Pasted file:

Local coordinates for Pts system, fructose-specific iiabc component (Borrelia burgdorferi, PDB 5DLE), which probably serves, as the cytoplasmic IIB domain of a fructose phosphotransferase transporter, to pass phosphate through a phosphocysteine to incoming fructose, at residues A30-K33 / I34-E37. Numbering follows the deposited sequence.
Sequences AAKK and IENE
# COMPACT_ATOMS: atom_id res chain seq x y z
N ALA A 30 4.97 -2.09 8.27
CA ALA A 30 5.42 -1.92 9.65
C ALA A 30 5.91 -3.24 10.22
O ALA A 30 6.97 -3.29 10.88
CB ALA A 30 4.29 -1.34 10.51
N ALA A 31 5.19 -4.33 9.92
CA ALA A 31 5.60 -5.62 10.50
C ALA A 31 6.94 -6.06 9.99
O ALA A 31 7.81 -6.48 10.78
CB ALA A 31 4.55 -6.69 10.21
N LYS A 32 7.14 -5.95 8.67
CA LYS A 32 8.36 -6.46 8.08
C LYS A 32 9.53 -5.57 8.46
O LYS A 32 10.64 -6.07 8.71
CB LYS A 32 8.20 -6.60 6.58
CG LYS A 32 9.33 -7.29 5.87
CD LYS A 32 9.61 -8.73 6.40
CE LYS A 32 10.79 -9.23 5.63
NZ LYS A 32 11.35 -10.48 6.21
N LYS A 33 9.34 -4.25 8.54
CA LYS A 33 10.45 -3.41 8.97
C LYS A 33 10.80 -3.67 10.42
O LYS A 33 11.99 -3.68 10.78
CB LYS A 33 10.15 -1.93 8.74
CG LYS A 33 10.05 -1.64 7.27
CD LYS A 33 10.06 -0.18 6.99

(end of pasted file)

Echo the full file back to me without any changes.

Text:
Local coordinates for Pts system, fructose-specific iiabc component (Borrelia burgdorferi, PDB 5DLE), which probably serves, as the cytoplasmic IIB domain of a fructose phosphotransferase transporter, to pass phosphate through a phosphocysteine to incoming fructose, at residues A30-K33 / I34-E37. Numbering follows the deposited sequence.
Sequences AAKK and IENE
# COMPACT_ATOMS: atom_id res chain seq x y z
N ALA A 30 4.97 -2.09 8.27
CA ALA A 30 5.42 -1.92 9.65
C ALA A 30 5.91 -3.24 10.22
O ALA A 30 6.97 -3.29 10.88
CB ALA A 30 4.29 -1.34 10.51
N ALA A 31 5.19 -4.33 9.92
CA ALA A 31 5.60 -5.62 10.50
C ALA A 31 6.94 -6.06 9.99
O ALA A 31 7.81 -6.48 10.78
CB ALA A 31 4.55 -6.69 10.21
N LYS A 32 7.14 -5.95 8.67
CA LYS A 32 8.36 -6.46 8.08
C LYS A 32 9.53 -5.57 8.46
O LYS A 32 10.64 -6.07 8.71
CB LYS A 32 8.20 -6.60 6.58
CG LYS A 32 9.33 -7.29 5.87
CD LYS A 32 9.61 -8.73 6.40
CE LYS A 32 10.79 -9.23 5.63
NZ LYS A 32 11.35 -10.48 6.21
N LYS A 33 9.34 -4.25 8.54
CA LYS A 33 10.45 -3.41 8.97
C LYS A 33 10.80 -3.67 10.42
O LYS A 33 11.99 -3.68 10.78
CB LYS A 33 10.15 -1.93 8.74
CG LYS A 33 10.05 -1.64 7.27
CD LYS A 33 10.06 -0.18 6.99